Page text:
Mark Noll on T.J. Lurhmann, "When God Talks Back"

T.J. Luhrmann’s When God Talks Back: Understanding the American Evangelical Relationship with God has been getting a lot of attention lately.  In case you have not heard, Luhrmann spent two years with a Vineyard congregation in Chicago and another two years with a Vineyard congregation in Palo Alto.  She made no bones about the fact that she was an anthropologist who was there to study the congregation and it appears that she was accepted and welcomed in the process.

The editors of The New Republic have chosen Notre Dame’s Mark Noll to review the book.  Here is a taste:

WHEN GOD TALKS BACK is so accomplished on so many levels that cavils seem a little ungrateful. But a few issues should be raised…

The responses to Luhrmann’s substantive explanation of what happens when God talks back will likely be mixed. From skeptics, Luhrmann’s research takes at least some of the steam out of Hume’s famous case against the reality of miracles. Hume argued that testimony concerning a miracle could never be persuasive in light of how impossible it was to accept violations of the natural order of causes and effects that defines ordinary human existence. But Luhrmann’s evidence shows that many people regularly have experiences that, if not exactly miraculous, still fall outside of what others would regard as strictly natural occurrences. Her research, in other words, has undercut Humean claims about what ordinary people experience ordinarily.

Other skeptics might accuse Luhrmann of giving more credibility to her informants than they deserve, owing to the warm personal relationships that she developed with them. Luhrmann could respond that, as recorded in the book, she herself has had at least one first-hand experience of “sensory override” (though not of a Christian sort). Moreover, her clinical trials offered many instances of entirely normal people, with whom she did not enjoy a personal relationship, who claimed “sensory overrides” of a Christian character. But the most serious skeptical rejoinder might come from evolutionary biology. If the human need for personal relationships—along with the whole range of religious phenomena—can be described as adaptive behaviors that increase the relative chance of survival for those who possess them, then the reason that so many people report tangible experiences of God concerns survival of the fittest and not the actual existence of a real God.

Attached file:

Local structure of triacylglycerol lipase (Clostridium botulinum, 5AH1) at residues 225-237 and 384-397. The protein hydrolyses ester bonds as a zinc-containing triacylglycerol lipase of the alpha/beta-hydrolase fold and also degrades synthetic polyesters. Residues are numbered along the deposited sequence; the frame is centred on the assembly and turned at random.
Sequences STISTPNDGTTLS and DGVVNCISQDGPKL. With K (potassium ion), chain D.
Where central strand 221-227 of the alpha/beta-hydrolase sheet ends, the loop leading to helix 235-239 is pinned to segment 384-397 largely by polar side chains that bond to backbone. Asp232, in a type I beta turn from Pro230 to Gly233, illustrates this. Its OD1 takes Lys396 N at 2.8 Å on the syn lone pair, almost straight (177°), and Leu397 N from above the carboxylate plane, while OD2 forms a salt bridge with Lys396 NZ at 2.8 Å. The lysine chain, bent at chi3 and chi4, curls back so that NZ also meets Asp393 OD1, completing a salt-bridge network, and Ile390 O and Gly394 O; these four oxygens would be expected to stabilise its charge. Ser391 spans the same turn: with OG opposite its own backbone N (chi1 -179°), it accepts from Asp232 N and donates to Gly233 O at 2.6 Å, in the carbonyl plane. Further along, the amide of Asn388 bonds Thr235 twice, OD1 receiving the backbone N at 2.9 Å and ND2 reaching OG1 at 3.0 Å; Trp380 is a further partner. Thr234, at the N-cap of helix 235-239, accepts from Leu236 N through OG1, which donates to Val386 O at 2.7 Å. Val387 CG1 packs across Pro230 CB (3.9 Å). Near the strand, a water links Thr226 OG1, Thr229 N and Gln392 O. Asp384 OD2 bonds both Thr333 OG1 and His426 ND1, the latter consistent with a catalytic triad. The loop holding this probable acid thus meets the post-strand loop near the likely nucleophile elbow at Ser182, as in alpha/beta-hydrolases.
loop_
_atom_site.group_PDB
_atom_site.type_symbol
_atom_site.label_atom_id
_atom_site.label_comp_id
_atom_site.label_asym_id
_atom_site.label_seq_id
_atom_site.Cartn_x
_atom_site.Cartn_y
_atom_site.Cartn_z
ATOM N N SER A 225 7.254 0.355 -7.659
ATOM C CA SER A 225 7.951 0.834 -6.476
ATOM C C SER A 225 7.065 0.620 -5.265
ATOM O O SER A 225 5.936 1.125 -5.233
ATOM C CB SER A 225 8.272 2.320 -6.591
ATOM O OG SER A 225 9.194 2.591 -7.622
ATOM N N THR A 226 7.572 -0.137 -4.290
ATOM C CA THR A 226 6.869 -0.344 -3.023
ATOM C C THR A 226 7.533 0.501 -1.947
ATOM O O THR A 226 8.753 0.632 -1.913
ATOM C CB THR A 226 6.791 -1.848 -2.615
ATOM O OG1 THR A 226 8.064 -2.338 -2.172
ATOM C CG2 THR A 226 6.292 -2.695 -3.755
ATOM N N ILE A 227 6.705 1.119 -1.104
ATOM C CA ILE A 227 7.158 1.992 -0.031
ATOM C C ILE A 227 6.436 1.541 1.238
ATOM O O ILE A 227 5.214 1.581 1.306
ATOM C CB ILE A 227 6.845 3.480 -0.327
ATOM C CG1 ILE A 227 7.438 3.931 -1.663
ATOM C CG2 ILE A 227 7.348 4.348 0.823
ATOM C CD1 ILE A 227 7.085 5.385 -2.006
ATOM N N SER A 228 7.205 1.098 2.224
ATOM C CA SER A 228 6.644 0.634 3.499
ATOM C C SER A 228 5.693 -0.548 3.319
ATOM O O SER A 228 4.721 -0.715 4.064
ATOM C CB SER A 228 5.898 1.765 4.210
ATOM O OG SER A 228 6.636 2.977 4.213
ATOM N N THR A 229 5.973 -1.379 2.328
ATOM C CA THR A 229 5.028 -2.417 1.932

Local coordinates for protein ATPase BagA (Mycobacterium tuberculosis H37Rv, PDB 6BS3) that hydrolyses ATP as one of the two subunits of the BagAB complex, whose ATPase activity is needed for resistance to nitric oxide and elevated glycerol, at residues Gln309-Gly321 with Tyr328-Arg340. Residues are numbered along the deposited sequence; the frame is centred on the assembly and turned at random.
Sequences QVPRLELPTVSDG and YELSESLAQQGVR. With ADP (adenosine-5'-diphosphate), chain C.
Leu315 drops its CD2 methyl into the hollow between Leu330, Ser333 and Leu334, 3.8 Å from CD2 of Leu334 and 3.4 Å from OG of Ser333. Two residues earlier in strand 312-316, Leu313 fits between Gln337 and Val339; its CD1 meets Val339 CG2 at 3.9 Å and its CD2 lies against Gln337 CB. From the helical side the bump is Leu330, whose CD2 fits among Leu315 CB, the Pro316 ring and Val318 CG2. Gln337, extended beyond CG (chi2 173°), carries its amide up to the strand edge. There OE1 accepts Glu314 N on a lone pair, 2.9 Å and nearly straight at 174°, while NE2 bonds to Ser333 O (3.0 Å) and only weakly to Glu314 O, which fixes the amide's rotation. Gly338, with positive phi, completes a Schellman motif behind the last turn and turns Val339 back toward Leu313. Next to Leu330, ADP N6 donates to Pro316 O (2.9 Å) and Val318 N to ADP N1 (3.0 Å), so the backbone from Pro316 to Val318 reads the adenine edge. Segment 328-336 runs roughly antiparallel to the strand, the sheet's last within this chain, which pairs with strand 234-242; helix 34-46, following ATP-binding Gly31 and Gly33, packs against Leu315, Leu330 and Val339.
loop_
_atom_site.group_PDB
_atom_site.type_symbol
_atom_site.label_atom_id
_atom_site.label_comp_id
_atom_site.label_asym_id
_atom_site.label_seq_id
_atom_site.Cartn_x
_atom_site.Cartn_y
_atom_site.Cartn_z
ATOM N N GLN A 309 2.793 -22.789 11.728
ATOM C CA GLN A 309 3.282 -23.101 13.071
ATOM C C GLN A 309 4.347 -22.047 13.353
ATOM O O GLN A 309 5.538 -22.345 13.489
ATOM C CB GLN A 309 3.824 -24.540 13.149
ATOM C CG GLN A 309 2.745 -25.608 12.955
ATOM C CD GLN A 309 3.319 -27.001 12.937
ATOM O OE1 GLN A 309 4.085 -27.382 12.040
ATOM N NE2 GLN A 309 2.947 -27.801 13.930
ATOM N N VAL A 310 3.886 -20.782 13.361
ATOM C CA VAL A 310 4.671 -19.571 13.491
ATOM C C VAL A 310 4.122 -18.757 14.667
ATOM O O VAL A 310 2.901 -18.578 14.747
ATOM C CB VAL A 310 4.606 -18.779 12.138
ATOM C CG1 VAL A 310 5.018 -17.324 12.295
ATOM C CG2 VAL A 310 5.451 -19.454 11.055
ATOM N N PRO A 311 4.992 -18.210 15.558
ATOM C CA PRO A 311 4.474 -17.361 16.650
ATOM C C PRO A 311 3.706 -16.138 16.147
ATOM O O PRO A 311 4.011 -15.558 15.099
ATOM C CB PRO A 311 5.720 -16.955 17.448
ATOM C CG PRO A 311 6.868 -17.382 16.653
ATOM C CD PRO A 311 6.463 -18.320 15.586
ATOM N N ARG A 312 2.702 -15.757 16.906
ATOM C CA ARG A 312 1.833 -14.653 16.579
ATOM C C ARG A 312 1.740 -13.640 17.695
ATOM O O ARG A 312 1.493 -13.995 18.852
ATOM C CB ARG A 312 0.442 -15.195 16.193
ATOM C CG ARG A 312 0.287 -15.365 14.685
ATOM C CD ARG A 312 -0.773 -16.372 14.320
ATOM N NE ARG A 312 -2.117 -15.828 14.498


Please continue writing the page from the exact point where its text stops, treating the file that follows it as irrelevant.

Will History Be Next in Florida?

Last night the Messiah College administration, board of trustees, and humanities faculty came together for dinner and a program devoted to the importance of the humanities for society, the marketplace, and the church.  It was a great evening and I got to share some of my thoughts on how the humanities prepares students for meaningful work, for the cultivation of a civil society, and for spiritual growth. 

Unfortunately, not everyone in American society today believes that the humanities (and other liberal arts disciplines) are worthwhile.  I was very disheartened to learn yesterday that Florida governor Rick Scott has proposed de-funding anthropology departments because he believes that they do not contribute to economic growth in the state.  As expected, Scott wants to put more money into science, math, and technology programs.

Scott’s actions do not surprise me.  The humanities and other liberal arts disciplines have been on the ropes for the last several years. But I have yet to hear a leading political official say something even close to this:  “It’s a great degree (anthropology) if people want to get it.  But we don’t need them here.”

Read more over at Inside Higher Ed.

As you might imagine, anthropologists are not happy about this.  They have already pointed to the fact that Scott’s daughter was an anthropology major at William & Mary.  The American Anthropology Association has responded  here.

Will history be next?